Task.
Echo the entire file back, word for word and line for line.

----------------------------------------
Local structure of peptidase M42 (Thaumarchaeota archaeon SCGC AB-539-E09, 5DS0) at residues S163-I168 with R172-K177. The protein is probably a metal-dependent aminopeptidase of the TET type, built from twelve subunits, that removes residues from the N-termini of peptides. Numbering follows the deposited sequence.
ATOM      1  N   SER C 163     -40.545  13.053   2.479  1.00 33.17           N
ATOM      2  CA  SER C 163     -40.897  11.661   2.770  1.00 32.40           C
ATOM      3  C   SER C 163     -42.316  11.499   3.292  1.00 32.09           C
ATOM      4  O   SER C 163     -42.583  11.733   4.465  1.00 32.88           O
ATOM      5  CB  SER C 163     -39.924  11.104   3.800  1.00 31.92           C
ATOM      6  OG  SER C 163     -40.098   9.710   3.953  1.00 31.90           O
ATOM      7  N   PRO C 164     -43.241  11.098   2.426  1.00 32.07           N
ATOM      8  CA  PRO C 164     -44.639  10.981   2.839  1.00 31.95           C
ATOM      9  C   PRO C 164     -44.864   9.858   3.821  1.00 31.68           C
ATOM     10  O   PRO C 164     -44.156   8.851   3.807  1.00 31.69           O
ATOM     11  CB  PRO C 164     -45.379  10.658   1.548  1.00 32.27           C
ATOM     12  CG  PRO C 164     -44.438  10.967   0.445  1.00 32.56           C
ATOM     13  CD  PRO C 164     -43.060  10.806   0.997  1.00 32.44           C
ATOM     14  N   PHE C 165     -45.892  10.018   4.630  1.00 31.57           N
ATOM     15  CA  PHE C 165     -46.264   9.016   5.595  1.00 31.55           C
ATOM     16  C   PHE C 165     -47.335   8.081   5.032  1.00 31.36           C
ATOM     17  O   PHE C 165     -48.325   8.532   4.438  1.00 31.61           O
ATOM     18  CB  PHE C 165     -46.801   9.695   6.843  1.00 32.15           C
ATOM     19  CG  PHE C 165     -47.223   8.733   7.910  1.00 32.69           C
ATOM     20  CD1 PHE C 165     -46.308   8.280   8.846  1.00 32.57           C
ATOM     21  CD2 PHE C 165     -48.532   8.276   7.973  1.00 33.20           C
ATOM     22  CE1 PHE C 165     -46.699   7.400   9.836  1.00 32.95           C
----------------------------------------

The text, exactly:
Local structure of peptidase M42 (Thaumarchaeota archaeon SCGC AB-539-E09, 5DS0) at residues S163-I168 with R172-K177. The protein is probably a metal-dependent aminopeptidase of the TET type, built from twelve subunits, that removes residues from the N-termini of peptides. Numbering follows the deposited sequence.
ATOM      1  N   SER C 163     -40.545  13.053   2.479  1.00 33.17           N
ATOM      2  CA  SER C 163     -40.897  11.661   2.770  1.00 32.40           C
ATOM      3  C   SER C 163     -42.316  11.499   3.292  1.00 32.09           C
ATOM      4  O   SER C 163     -42.583  11.733   4.465  1.00 32.88           O
ATOM      5  CB  SER C 163     -39.924  11.104   3.800  1.00 31.92           C
ATOM      6  OG  SER C 163     -40.098   9.710   3.953  1.00 31.90           O
ATOM      7  N   PRO C 164     -43.241  11.098   2.426  1.00 32.07           N
ATOM      8  CA  PRO C 164     -44.639  10.981   2.839  1.00 31.95           C
ATOM      9  C   PRO C 164     -44.864   9.858   3.821  1.00 31.68           C
ATOM     10  O   PRO C 164     -44.156   8.851   3.807  1.00 31.69           O
ATOM     11  CB  PRO C 164     -45.379  10.658   1.548  1.00 32.27           C
ATOM     12  CG  PRO C 164     -44.438  10.967   0.445  1.00 32.56           C
ATOM     13  CD  PRO C 164     -43.060  10.806   0.997  1.00 32.44           C
ATOM     14  N   PHE C 165     -45.892  10.018   4.630  1.00 31.57           N
ATOM     15  CA  PHE C 165     -46.264   9.016   5.595  1.00 31.55           C
ATOM     16  C   PHE C 165     -47.335   8.081   5.032  1.00 31.36           C
ATOM     17  O   PHE C 165     -48.325   8.532   4.438  1.00 31.61           O
ATOM     18  CB  PHE C 165     -46.801   9.695   6.843  1.00 32.15           C
ATOM     19  CG  PHE C 165     -47.223   8.733   7.910  1.00 32.69           C
ATOM     20  CD1 PHE C 165     -46.308   8.280   8.846  1.00 32.57           C
ATOM     21  CD2 PHE C 165     -48.532   8.276   7.973  1.00 33.20           C
ATOM     22  CE1 PHE C 165     -46.699   7.400   9.836  1.00 32.95           C